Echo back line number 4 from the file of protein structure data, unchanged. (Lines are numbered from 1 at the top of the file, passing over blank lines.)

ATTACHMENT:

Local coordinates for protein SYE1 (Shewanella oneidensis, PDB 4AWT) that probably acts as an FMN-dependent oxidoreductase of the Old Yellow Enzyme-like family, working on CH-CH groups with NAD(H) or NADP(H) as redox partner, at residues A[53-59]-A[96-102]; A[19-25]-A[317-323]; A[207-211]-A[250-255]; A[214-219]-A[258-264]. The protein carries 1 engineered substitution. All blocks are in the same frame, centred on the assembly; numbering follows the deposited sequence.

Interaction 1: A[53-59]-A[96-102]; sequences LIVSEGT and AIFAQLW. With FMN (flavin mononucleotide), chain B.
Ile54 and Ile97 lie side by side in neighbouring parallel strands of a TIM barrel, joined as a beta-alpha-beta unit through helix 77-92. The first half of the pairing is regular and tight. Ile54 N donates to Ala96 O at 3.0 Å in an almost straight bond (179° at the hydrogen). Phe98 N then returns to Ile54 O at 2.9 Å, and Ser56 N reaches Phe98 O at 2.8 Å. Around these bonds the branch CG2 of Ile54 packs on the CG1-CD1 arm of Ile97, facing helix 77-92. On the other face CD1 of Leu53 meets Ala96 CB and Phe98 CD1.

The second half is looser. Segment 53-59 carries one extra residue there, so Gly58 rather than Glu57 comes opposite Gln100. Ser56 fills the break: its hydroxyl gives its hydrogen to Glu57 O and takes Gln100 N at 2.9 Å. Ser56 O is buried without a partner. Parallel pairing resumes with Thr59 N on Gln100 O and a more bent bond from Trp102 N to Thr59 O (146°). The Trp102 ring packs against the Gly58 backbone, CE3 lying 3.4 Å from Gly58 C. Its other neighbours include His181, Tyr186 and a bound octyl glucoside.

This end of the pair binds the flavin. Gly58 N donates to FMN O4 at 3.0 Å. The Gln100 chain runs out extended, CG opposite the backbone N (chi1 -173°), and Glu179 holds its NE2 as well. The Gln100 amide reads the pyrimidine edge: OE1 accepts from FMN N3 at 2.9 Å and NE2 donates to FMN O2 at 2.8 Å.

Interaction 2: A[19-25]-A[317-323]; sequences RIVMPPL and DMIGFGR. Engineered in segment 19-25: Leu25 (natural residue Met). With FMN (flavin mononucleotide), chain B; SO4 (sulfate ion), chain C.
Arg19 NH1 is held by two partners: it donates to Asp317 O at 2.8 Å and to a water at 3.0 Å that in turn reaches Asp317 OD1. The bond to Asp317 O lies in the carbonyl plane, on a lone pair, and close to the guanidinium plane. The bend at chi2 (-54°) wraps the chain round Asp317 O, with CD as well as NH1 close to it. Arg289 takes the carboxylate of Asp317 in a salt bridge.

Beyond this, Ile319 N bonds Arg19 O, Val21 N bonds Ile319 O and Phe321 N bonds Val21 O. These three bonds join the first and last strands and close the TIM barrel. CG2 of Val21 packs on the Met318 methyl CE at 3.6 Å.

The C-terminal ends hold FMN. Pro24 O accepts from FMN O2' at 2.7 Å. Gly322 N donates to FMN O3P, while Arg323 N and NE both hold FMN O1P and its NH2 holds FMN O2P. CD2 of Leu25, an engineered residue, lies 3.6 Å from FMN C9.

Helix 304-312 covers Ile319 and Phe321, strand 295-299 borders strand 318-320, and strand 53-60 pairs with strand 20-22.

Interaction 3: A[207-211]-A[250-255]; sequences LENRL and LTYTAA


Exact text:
The second half is looser. Segment 53-59 carries one extra residue there, so Gly58 rather than Glu57 comes opposite Gln100. Ser56 fills the break: its hydroxyl gives its hydrogen to Glu57 O and takes Gln100 N at 2.9 Å. Ser56 O is buried without a partner. Parallel pairing resumes with Thr59 N on Gln100 O and a more bent bond from Trp102 N to Thr59 O (146°). The Trp102 ring packs against the Gly58 backbone, CE3 lying 3.4 Å from Gly58 C. Its other neighbours include His181, Tyr186 and a bound octyl glucoside.